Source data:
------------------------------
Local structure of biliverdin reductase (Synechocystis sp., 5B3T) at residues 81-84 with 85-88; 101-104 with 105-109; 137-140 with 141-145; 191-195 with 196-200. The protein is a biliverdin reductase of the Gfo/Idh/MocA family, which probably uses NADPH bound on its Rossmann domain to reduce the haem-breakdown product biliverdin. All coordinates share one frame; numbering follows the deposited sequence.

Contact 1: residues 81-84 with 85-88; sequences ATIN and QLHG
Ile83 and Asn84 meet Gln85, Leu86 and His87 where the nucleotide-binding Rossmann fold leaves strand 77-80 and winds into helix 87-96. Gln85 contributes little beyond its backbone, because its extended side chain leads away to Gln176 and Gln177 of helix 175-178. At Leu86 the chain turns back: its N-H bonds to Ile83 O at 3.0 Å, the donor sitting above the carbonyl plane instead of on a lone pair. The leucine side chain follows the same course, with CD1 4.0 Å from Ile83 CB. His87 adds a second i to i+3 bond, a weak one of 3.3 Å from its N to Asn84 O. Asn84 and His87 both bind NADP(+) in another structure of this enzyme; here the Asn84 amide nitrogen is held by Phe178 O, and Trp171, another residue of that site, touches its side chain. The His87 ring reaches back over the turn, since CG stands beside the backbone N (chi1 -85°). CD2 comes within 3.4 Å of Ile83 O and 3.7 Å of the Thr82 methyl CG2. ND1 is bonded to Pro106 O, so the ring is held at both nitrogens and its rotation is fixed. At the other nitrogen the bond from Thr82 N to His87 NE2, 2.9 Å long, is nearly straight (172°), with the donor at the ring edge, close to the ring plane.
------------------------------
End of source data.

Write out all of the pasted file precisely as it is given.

Local structure of biliverdin reductase (Synechocystis sp., 5B3T) at residues 81-84 with 85-88; 101-104 with 105-109; 137-140 with 141-145; 191-195 with 196-200. The protein is a biliverdin reductase of the Gfo/Idh/MocA family, which probably uses NADPH bound on its Rossmann domain to reduce the haem-breakdown product biliverdin. All coordinates share one frame; numbering follows the deposited sequence.

Contact 1: residues 81-84 with 85-88; sequences ATIN and QLHG
Ile83 and Asn84 meet Gln85, Leu86 and His87 where the nucleotide-binding Rossmann fold leaves strand 77-80 and winds into helix 87-96. Gln85 contributes little beyond its backbone, because its extended side chain leads away to Gln176 and Gln177 of helix 175-178. At Leu86 the chain turns back: its N-H bonds to Ile83 O at 3.0 Å, the donor sitting above the carbonyl plane instead of on a lone pair. The leucine side chain follows the same course, with CD1 4.0 Å from Ile83 CB. His87 adds a second i to i+3 bond, a weak one of 3.3 Å from its N to Asn84 O. Asn84 and His87 both bind NADP(+) in another structure of this enzyme; here the Asn84 amide nitrogen is held by Phe178 O, and Trp171, another residue of that site, touches its side chain. The His87 ring reaches back over the turn, since CG stands beside the backbone N (chi1 -85°). CD2 comes within 3.4 Å of Ile83 O and 3.7 Å of the Thr82 methyl CG2. ND1 is bonded to Pro106 O, so the ring is held at both nitrogens and its rotation is fixed. At the other nitrogen the bond from Thr82 N to His87 NE2, 2.9 Å long, is nearly straight (172°), with the donor at the ring edge, close to the ring plane.